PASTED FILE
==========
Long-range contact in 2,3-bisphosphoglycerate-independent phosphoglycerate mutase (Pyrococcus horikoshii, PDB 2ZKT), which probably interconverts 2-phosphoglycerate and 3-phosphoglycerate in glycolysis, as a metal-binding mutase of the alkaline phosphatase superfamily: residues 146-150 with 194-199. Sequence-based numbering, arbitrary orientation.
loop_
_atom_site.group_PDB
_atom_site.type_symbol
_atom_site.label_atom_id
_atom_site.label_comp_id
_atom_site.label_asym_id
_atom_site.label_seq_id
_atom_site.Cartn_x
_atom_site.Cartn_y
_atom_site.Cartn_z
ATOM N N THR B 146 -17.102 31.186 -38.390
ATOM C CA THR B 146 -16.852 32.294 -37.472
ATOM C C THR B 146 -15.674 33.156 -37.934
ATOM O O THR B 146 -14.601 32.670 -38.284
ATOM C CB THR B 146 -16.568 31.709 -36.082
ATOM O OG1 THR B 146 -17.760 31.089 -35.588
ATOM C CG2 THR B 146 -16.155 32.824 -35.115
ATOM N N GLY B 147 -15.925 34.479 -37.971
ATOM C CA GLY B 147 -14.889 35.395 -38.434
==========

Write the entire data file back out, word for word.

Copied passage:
Long-range contact in 2,3-bisphosphoglycerate-independent phosphoglycerate mutase (Pyrococcus horikoshii, PDB 2ZKT), which probably interconverts 2-phosphoglycerate and 3-phosphoglycerate in glycolysis, as a metal-binding mutase of the alkaline phosphatase superfamily: residues 146-150 with 194-199. Sequence-based numbering, arbitrary orientation.
loop_
_atom_site.group_PDB
_atom_site.type_symbol
_atom_site.label_atom_id
_atom_site.label_comp_id
_atom_site.label_asym_id
_atom_site.label_seq_id
_atom_site.Cartn_x
_atom_site.Cartn_y
_atom_site.Cartn_z
ATOM N N THR B 146 -17.102 31.186 -38.390
ATOM C CA THR B 146 -16.852 32.294 -37.472
ATOM C C THR B 146 -15.674 33.156 -37.934
ATOM O O THR B 146 -14.601 32.670 -38.284
ATOM C CB THR B 146 -16.568 31.709 -36.082
ATOM O OG1 THR B 146 -17.760 31.089 -35.588
ATOM C CG2 THR B 146 -16.155 32.824 -35.115
ATOM N N GLY B 147 -15.925 34.479 -37.971
ATOM C CA GLY B 147 -14.889 35.395 -38.434